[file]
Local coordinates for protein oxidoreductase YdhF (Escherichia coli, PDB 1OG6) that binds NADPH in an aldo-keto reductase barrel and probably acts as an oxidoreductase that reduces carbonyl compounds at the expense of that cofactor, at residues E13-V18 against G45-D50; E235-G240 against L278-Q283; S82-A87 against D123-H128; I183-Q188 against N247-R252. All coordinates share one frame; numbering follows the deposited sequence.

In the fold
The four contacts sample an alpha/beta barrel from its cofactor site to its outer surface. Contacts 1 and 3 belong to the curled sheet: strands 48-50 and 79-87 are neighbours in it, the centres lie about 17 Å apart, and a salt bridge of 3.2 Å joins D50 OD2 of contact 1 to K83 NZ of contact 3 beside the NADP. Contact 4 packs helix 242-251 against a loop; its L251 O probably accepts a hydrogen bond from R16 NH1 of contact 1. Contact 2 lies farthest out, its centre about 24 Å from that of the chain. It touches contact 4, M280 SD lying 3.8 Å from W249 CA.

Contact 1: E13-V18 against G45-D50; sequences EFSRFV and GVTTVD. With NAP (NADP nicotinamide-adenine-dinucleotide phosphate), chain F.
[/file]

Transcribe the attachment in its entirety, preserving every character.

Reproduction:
Local coordinates for protein oxidoreductase YdhF (Escherichia coli, PDB 1OG6) that binds NADPH in an aldo-keto reductase barrel and probably acts as an oxidoreductase that reduces carbonyl compounds at the expense of that cofactor, at residues E13-V18 against G45-D50; E235-G240 against L278-Q283; S82-A87 against D123-H128; I183-Q188 against N247-R252. All coordinates share one frame; numbering follows the deposited sequence.

In the fold
The four contacts sample an alpha/beta barrel from its cofactor site to its outer surface. Contacts 1 and 3 belong to the curled sheet: strands 48-50 and 79-87 are neighbours in it, the centres lie about 17 Å apart, and a salt bridge of 3.2 Å joins D50 OD2 of contact 1 to K83 NZ of contact 3 beside the NADP. Contact 4 packs helix 242-251 against a loop; its L251 O probably accepts a hydrogen bond from R16 NH1 of contact 1. Contact 2 lies farthest out, its centre about 24 Å from that of the chain. It touches contact 4, M280 SD lying 3.8 Å from W249 CA.

Contact 1: E13-V18 against G45-D50; sequences EFSRFV and GVTTVD. With NAP (NADP nicotinamide-adenine-dinucleotide phosphate), chain F.